Air Force Vice Chief of Staff Gen David W. Allvin speaks to Air Force Recruiting Service leaders during a Senior Leadership Summit at the National Conference Center, September 1, 2021, in Leesburg, Virginia.

Air Force Vice Chief of Staff Gen David W. Allvin speaks to Air Force Recruiting Service leaders during a Senior Leadership Summit at the National Conference Center, September 1, 2021, in Leesburg, Virginia. U.S. Air Force / Tech. Sgt. Ryan Conroy

Defense Business Brief: Pentagon backtracks on conference travel ban; Anduril gets $1B SOCOM deal; FBI probes China’s stake in aircraft startup; and more.

Updated: Jan. 23, 9 p.m. to include a Pentagon statement that Press Secretary John Kirby “misspoke” when he said Pentagon officials could not travel to conferences amid the Omicron coronavirus spike.

Defense Department Press Secretary John Kirby “misspoke” last week when he told reporters that Pentagon officials could not travel to conferences amid the Omicron coronavirus spike.

“Recently Mr. Kirby misspoke when responding to questions about current travel restrictions,” the Pentagon said Saturday in an unattributed emailed statement. 

“Unrestricted travel is allowed for service members or civilians between installations that have met the criteria of the Secretary of Defense memorandum on the conditions‐based approach to personnel movement and travel, dated March 15, 2021,” the statement said. “If either installation does not meet the criteria, an exemption or waiver would be required. The Secretaries of the Military Departments, the Chairman of the Joint Chiefs of Staff (for Joint Staff personnel), the Director of Administration & Management (for the OSD components and Defense Agencies and DoD Field Activities), the Chief of the National Guard Bureau, and the Commanders of the Combatant Commands may approve waivers for mission essential travel, including attendance at conferences, to, from and through locations with travel restrictions.  The authority to approve waivers may be delegated in writing no lower than an appropriate military officer in the grade of O-6, or a civilian equivalent, in the traveler’s chain of command or supervision.    

Kirby, during a Jan. 18 briefing (the transcript is here) “The only travel that's permitted is what's considered critical to national security. “So participation in conferences is obviously put on hold. And that applies to everybody, uniformed and civilian alike.”

The comments raised eyebrows and questions, according to defense and industry sources because no formal travel ban had been issued in writing.

There are a number of upcoming conferences, including the Singapore Air Show (Feb. 15 to 18); Air Force Association Warfare Symposium in Orlando, Florida (March 2 to 4); Association of the U.S. Army Global Force Symposium in Huntsville, Alabama (March 29 to 31); Navy League Sea-Air-Space in National Harbor, Maryland (April 4 to 6); and Space Symposium in Colorado Springs, Colorado (April 4 to 7). In late November, as the omicron variant emerged, organizers of DSEI Japan, an arms show and conference, would be postponed. No makeup date has been announced.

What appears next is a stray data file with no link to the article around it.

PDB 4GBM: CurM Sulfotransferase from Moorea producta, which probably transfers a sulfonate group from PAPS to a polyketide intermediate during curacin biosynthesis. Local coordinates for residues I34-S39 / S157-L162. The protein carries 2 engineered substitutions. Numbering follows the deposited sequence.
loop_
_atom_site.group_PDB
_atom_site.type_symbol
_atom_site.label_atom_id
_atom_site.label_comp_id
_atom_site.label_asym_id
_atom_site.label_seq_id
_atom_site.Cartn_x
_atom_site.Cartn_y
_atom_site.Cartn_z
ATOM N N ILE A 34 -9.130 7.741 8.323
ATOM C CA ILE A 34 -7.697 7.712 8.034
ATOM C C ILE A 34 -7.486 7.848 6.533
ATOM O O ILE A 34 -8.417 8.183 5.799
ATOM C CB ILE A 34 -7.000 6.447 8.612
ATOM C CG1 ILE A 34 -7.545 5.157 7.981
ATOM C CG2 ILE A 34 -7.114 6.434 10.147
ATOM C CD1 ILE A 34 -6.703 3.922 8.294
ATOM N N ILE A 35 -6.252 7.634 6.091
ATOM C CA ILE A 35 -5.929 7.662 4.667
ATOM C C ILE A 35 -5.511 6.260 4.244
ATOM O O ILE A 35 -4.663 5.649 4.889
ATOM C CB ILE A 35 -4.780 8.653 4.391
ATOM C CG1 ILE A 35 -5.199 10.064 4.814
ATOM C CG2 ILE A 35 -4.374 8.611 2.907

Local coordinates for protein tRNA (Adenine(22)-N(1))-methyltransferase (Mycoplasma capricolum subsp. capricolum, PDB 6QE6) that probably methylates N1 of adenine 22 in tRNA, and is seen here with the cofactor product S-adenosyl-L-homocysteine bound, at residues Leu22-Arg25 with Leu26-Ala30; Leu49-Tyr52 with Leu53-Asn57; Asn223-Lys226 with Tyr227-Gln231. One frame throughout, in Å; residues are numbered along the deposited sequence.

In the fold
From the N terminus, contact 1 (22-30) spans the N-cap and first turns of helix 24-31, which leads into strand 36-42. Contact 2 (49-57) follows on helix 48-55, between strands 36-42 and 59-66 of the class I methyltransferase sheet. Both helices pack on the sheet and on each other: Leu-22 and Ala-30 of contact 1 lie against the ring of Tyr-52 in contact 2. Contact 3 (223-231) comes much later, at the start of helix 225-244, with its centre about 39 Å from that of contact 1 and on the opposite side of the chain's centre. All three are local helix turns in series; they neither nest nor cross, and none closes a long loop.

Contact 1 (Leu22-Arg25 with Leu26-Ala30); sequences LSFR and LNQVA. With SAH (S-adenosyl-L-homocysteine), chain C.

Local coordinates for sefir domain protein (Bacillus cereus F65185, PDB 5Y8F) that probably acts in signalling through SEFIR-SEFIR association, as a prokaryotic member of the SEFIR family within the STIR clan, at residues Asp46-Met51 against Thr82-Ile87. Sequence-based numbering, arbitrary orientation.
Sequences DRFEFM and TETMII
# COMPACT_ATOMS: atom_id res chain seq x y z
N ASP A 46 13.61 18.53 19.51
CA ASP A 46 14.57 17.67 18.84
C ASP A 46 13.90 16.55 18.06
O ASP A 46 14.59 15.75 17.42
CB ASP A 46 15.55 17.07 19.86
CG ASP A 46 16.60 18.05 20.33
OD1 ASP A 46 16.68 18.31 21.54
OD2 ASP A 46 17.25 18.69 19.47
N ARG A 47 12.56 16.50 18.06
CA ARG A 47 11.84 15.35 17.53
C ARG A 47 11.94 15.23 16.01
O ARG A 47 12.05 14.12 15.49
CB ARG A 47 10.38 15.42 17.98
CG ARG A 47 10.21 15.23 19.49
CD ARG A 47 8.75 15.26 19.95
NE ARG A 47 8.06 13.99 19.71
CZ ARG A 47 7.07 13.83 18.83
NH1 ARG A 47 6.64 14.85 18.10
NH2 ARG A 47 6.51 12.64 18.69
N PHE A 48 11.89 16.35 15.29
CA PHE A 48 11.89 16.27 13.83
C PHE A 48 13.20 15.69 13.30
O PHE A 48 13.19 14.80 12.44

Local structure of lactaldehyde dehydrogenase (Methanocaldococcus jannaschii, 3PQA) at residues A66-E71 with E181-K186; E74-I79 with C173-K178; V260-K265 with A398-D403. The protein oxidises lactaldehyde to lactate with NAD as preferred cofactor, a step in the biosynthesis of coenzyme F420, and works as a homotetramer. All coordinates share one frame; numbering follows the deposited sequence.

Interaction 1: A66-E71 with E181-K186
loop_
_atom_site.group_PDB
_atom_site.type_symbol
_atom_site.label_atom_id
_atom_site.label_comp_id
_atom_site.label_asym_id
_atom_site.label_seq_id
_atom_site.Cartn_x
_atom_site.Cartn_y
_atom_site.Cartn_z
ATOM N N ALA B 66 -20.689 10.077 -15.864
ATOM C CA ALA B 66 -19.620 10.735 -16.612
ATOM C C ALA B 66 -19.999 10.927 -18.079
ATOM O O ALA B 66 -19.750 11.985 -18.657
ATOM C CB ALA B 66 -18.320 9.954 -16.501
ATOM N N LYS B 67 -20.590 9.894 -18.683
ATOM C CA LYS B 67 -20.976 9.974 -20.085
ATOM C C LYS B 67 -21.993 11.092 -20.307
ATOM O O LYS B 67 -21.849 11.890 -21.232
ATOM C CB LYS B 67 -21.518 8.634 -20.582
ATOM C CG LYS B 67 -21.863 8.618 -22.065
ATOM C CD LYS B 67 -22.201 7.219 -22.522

U.S. Special Operations Command will give defense startup Anduril nearly $1 billion to be “a counter-unmanned systems, systems integration partner.” SOCOM received 12 proposals for the counter-drone tech. While the specifics of the deal were not publicly announced, other arms of the Pentagon have purchased Anduril’s counter-drone technology. In July 2021, the company announced it received a five-year deal from the Pentagon’s ​nse Innovation Unit.

“Anduril’s C-UAS solutions use its Lattice artificial intelligence (AI) operating system and a network of sensors to autonomously detect, classify, and track targets, alerting operators to threats and allowing options for mitigation or engagement,” the company said at the time. “Through multiple combat assessments and competitive test events, Anduril’s system demonstrated its effectiveness against a variety of UAS threats, ranging from hobby drones to those flown by state actors, and in a variety of scenarios, including against multiple UAS threats simultaneously.”

Carlyle Group is looking to sell Titan Acquisition Holdings, a ship repair and maintenance company, for $2 billion, Bloomberg reports, citing “people familiar with the matter.” 

The U.S. government is investigating Chinese investment in a U.S. aircraft startup, the Wall Street Journal reports. The FBI and Committee on Foreign Investment in the U.S. are looking into Chinese investment into California-based amphibious sport plane maker Icon Aircraft. A Chinese government-backed investment company owns the majority of Icon shares, WSJ reports. The FBI is also investigating whether sensitive technology with military applications has been transferred to China, the Journal reports.

Making moves

  • Kim Crider, a retired U.S. Air Force major general, has joined Deloitte’s government and public services practice “to lead the organization’s artificial intelligence innovation for national security efforts and help government agencies adopt and implement effective data analytics and AI solutions.”
  • Teledyne FLIR has named JihFen Lei executive vice president of Teledyne FLIR Defense. It also named David Cullin vice president and general manager of Unmanned and Integrated Solutions. 
  • QinetiQ has appointed Shawn Purvis president and CEO of QinetiQ US, effective Feb. 16. Purvis is currently president of Northrop Grumman’s Enterprise Services sector.

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